A haul truck carrying a full load drives away from a mining shovel at the Shell Albian Sands oilsands mine near Fort McMurray, Alta., Wednesday, July 9, 2008. A survey by energy labour market organization PetroLMI shows that more than two-thirds of the employers in Canada's oil and gas sector imposed labour cost reduction measures in the wake of the COVID-19 pandemic lockdowns, including 37 per cent who enacted permanent layoffs. THE CANADIAN PRESS/Jeff McIntosh

Survey shows two-thirds of energy company employers cut labour costs due to COVID-19

Survey shows two-thirds of energy company employers cut labour costs due to COVID-19

CALGARY — A survey by energy labour market organization PetroLMI shows that more than two-thirds of the employers in Canada’s oil and gas sector imposed labour cost reduction measures in the wake of the COVID-19 pandemic lockdowns, including 37 per cent who enacted permanent layoffs.

The division of Energy Safety Canada surveyed 300 energy industry workers in August and September and interviewed 13 company leaders in September and August for its four-part report looking into industry reaction to lockdowns that slashed global oil demand, leading to rapidly falling oil prices.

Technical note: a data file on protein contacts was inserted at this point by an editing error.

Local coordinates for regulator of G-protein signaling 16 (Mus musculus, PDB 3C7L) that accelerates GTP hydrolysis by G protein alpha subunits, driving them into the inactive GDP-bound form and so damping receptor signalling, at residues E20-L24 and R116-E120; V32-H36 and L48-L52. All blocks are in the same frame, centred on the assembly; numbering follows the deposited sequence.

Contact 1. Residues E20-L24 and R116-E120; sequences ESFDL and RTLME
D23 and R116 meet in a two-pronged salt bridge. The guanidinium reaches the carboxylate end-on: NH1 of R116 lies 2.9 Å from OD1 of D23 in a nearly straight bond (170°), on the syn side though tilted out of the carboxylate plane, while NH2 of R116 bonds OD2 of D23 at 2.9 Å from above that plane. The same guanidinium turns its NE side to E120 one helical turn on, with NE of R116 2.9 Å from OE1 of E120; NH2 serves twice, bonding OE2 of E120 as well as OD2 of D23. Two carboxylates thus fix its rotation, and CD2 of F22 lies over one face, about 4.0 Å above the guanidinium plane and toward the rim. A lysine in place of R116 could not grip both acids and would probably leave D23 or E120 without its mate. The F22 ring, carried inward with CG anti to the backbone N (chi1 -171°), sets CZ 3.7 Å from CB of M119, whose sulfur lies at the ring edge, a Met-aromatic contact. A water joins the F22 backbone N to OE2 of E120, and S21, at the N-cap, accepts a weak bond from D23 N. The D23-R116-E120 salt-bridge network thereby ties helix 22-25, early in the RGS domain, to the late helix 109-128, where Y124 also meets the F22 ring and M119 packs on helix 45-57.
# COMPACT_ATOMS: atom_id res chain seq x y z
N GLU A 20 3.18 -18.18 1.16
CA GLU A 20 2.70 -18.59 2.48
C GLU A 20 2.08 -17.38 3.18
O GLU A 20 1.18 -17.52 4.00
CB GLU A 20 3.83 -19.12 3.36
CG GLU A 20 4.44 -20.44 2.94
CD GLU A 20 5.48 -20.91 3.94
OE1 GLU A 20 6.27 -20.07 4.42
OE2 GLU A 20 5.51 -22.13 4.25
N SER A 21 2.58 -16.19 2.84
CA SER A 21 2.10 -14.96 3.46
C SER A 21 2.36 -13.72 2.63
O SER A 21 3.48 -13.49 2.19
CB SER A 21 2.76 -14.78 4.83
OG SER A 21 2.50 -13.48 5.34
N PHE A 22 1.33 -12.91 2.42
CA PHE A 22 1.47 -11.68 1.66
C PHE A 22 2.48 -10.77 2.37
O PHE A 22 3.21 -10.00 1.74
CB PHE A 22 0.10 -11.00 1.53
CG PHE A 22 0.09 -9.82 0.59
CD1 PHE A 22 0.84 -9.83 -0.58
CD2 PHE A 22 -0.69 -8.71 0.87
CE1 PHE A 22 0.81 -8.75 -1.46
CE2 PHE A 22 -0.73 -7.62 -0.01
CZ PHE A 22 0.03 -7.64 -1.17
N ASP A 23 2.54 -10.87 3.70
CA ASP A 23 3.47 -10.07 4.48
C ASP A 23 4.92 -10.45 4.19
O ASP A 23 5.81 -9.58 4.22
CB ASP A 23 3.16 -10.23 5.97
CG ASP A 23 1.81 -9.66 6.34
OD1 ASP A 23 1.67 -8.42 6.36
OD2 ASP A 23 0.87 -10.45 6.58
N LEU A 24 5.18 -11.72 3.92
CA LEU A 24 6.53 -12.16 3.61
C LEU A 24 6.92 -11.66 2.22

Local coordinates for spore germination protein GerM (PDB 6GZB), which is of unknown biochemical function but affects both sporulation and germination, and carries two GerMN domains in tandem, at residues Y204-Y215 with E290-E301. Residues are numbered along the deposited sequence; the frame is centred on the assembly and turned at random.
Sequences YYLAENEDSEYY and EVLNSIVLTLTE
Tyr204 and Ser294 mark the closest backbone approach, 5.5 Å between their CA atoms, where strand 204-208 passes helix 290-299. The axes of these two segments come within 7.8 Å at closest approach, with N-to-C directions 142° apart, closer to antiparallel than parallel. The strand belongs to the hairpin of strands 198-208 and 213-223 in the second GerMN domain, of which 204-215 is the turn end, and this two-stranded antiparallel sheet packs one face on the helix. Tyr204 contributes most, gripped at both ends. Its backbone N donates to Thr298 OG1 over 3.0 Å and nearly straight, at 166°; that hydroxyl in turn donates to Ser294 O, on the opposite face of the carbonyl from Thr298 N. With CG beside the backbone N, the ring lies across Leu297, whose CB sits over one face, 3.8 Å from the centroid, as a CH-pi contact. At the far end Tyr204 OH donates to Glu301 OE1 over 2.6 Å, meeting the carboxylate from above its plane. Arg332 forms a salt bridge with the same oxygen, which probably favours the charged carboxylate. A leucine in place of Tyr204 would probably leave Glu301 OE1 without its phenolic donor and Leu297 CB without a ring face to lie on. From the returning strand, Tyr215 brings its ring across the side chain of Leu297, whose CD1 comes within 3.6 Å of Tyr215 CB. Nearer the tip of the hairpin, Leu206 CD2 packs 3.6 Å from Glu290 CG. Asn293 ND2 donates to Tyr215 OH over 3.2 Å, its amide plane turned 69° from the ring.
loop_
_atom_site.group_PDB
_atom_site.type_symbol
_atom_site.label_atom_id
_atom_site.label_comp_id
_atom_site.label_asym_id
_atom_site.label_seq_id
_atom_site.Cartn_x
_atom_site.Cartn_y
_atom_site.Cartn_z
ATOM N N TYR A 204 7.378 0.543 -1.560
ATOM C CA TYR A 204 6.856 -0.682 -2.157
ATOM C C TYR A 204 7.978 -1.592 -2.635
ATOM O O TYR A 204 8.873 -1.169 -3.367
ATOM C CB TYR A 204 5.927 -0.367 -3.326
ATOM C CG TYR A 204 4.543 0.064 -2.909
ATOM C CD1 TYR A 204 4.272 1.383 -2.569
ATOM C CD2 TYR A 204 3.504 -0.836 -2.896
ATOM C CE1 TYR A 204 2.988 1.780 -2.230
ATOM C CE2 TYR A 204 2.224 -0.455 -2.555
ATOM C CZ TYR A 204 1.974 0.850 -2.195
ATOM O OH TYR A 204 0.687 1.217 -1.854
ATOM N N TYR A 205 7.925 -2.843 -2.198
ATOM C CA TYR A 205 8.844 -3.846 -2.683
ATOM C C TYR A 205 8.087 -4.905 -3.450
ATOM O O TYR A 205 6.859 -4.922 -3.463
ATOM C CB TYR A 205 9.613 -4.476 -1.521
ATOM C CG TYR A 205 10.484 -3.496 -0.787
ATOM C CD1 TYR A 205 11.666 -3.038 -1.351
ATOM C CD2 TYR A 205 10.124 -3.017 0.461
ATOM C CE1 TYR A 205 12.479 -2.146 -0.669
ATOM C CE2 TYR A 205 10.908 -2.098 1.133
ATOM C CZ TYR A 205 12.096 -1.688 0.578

“Due to the sudden economic impact resulting from the COVID-19 pandemic after five years of depressed oil prices, energy employers had to find ways to reduce operating costs,” the report notes.

“While nearly four in 10 energy workers surveyed said their company implemented permanent layoffs, many companies were seeking alternatives to layoffs.”

The survey found that 35 per cent of the companies invoked a hiring freeze, 29 per cent cut executive pay, 28 per cent trimmed worker pay, 27 per cent had temporary layoffs and 21 per cent restricted work hours.

Only 32 per cent did nothing to reduce labour costs.

The survey found that only 13 per cent of energy workers worked from home at least one day per week before COVID-19, but that rose to 70 per cent in March, with 57 per cent working from home at least five days a week.

“Historically, the oil and gas industry has not typically been known for its flexible work policies, particularly the ability to work from home,” said PetroLMI analyst Lisette Cameron during a webinar on Friday.

“So it’s not a huge surprise when we asked energy workers how often they worked from home prior to the pandemic, about seven in 10 said they never work from home and only eight per cent said they work from home five or more days per week.”

At the time of the survey in August and September, 47 per cent were still working from home at least one day per week and 31 per cent were working from home five or more days per week.

On its website, PetroLMI notes that oil and gas employment increased by 4,450 jobs in October to 164,590 compared with September, but was down 12 per cent or 21,400 jobs from October 2019.

This report by The Canadian Press was first published Nov. 20, 2020.

Dan Healing, The Canadian Press

oil & gas

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